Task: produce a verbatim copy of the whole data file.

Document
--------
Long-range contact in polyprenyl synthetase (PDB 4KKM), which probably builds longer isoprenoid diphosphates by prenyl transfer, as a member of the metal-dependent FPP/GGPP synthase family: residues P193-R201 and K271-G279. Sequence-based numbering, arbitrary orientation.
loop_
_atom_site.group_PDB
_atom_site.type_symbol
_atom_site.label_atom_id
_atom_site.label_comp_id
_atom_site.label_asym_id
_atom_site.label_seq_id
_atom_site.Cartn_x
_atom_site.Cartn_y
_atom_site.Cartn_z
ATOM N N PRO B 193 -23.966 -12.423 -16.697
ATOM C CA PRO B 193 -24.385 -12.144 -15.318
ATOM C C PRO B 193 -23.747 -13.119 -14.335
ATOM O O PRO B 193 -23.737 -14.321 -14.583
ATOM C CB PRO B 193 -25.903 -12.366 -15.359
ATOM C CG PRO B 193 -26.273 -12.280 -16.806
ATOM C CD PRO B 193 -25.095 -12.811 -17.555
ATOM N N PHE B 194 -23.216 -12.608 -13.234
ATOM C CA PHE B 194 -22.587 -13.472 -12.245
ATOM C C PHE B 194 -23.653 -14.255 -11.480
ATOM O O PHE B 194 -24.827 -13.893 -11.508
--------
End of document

Long-range contact in polyprenyl synthetase (PDB 4KKM), which probably builds longer isoprenoid diphosphates by prenyl transfer, as a member of the metal-dependent FPP/GGPP synthase family: residues P193-R201 and K271-G279. Sequence-based numbering, arbitrary orientation.
loop_
_atom_site.group_PDB
_atom_site.type_symbol
_atom_site.label_atom_id
_atom_site.label_comp_id
_atom_site.label_asym_id
_atom_site.label_seq_id
_atom_site.Cartn_x
_atom_site.Cartn_y
_atom_site.Cartn_z
ATOM N N PRO B 193 -23.966 -12.423 -16.697
ATOM C CA PRO B 193 -24.385 -12.144 -15.318
ATOM C C PRO B 193 -23.747 -13.119 -14.335
ATOM O O PRO B 193 -23.737 -14.321 -14.583
ATOM C CB PRO B 193 -25.903 -12.366 -15.359
ATOM C CG PRO B 193 -26.273 -12.280 -16.806
ATOM C CD PRO B 193 -25.095 -12.811 -17.555
ATOM N N PHE B 194 -23.216 -12.608 -13.234
ATOM C CA PHE B 194 -22.587 -13.472 -12.245
ATOM C C PHE B 194 -23.653 -14.255 -11.480
ATOM O O PHE B 194 -24.827 -13.893 -11.508